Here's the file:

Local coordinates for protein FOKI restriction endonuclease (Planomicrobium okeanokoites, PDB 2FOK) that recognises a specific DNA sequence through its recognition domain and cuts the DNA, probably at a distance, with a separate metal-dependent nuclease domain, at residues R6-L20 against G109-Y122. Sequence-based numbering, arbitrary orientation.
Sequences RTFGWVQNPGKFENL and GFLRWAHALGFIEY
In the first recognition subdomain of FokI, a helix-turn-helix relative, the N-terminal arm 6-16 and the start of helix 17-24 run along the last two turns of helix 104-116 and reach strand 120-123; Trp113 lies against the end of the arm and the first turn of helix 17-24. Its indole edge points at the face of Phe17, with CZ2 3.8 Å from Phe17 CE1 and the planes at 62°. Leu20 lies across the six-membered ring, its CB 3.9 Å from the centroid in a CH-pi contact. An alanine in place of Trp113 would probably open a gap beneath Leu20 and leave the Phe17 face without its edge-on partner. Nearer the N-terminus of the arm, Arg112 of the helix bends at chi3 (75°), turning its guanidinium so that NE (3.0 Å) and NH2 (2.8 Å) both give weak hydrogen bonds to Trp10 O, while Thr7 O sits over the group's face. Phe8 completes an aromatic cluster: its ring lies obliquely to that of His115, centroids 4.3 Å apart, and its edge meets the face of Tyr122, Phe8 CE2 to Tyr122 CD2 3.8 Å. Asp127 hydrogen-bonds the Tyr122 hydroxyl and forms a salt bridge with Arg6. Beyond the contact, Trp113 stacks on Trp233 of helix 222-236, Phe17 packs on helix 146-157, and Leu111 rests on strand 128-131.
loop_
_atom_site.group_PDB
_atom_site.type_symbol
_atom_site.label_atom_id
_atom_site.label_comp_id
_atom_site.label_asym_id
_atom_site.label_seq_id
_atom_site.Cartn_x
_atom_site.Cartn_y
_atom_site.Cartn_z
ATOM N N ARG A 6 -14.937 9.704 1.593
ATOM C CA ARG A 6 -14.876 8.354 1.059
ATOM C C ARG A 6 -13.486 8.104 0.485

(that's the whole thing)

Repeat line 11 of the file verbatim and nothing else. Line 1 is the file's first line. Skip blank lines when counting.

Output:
_atom_site.Cartn_x